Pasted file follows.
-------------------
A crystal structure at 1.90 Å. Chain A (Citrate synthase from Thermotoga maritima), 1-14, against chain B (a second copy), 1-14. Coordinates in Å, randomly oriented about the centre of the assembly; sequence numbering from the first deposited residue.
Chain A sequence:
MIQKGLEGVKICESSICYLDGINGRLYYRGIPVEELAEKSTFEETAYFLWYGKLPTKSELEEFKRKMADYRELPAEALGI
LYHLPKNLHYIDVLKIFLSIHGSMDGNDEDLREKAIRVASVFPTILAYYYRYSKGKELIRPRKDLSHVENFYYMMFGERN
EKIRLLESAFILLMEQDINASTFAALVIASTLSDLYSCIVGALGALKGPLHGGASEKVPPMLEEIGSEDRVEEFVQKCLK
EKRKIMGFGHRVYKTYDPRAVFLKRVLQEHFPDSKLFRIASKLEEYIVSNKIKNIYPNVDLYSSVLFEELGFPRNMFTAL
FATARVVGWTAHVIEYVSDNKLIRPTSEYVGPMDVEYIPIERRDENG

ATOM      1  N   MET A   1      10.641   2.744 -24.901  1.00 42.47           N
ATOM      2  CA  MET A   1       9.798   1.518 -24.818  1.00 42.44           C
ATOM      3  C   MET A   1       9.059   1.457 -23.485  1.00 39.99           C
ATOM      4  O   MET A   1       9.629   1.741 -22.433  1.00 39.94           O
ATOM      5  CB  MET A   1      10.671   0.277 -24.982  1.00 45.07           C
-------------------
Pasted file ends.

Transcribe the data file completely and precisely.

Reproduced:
A crystal structure at 1.90 Å. Chain A (Citrate synthase from Thermotoga maritima), 1-14, against chain B (a second copy), 1-14. Coordinates in Å, randomly oriented about the centre of the assembly; sequence numbering from the first deposited residue.
Chain A sequence:
MIQKGLEGVKICESSICYLDGINGRLYYRGIPVEELAEKSTFEETAYFLWYGKLPTKSELEEFKRKMADYRELPAEALGI
LYHLPKNLHYIDVLKIFLSIHGSMDGNDEDLREKAIRVASVFPTILAYYYRYSKGKELIRPRKDLSHVENFYYMMFGERN
EKIRLLESAFILLMEQDINASTFAALVIASTLSDLYSCIVGALGALKGPLHGGASEKVPPMLEEIGSEDRVEEFVQKCLK
EKRKIMGFGHRVYKTYDPRAVFLKRVLQEHFPDSKLFRIASKLEEYIVSNKIKNIYPNVDLYSSVLFEELGFPRNMFTAL
FATARVVGWTAHVIEYVSDNKLIRPTSEYVGPMDVEYIPIERRDENG

ATOM      1  N   MET A   1      10.641   2.744 -24.901  1.00 42.47           N
ATOM      2  CA  MET A   1       9.798   1.518 -24.818  1.00 42.44           C
ATOM      3  C   MET A   1       9.059   1.457 -23.485  1.00 39.99           C
ATOM      4  O   MET A   1       9.629   1.741 -22.433  1.00 39.94           O
ATOM      5  CB  MET A   1      10.671   0.277 -24.982  1.00 45.07           C